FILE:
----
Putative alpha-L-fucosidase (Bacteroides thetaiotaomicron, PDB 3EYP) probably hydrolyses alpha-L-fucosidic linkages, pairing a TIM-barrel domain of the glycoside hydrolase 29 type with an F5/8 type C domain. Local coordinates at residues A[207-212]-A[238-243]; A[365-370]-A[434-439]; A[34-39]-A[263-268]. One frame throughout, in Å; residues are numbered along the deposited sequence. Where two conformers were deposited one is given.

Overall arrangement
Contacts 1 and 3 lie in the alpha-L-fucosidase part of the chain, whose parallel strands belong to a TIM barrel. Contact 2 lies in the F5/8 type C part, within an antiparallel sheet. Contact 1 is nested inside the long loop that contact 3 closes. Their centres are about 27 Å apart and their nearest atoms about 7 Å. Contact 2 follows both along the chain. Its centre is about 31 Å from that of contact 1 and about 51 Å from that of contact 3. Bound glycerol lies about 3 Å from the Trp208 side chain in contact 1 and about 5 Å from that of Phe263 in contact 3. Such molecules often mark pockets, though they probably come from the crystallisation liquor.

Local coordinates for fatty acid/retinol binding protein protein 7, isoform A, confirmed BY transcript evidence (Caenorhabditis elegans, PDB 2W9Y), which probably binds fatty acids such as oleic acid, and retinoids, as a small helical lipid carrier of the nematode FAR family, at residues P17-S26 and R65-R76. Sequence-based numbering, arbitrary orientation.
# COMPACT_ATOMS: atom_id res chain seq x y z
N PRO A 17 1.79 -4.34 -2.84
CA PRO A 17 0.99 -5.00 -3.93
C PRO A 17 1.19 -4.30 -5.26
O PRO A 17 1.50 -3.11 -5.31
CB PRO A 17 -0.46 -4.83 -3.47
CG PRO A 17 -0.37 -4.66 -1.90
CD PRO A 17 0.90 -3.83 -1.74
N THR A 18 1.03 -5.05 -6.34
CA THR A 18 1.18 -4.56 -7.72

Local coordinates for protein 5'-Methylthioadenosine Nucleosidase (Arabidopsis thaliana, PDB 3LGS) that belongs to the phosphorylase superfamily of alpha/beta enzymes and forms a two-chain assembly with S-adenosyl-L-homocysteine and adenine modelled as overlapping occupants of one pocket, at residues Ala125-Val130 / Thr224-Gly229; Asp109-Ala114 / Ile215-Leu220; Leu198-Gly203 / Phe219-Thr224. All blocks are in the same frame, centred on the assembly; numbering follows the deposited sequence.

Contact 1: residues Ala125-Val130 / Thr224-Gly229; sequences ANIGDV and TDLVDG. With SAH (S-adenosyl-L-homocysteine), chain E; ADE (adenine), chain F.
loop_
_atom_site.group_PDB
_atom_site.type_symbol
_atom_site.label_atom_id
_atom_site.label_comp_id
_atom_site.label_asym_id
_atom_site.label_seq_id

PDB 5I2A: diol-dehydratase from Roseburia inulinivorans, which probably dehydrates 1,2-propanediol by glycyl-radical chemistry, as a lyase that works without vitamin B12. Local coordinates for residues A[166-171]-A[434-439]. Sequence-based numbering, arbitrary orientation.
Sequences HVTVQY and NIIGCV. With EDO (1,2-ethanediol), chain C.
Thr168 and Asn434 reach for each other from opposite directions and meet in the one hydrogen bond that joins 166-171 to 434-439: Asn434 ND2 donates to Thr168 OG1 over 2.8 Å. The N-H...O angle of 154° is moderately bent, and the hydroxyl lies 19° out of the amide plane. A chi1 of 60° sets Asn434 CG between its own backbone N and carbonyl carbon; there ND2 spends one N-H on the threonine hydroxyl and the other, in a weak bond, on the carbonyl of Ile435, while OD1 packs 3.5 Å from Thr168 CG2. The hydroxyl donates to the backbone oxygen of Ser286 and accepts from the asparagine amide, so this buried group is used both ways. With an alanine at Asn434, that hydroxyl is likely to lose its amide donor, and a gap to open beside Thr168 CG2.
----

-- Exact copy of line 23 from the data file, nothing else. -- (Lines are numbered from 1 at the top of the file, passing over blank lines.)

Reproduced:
_atom_site.label_seq_id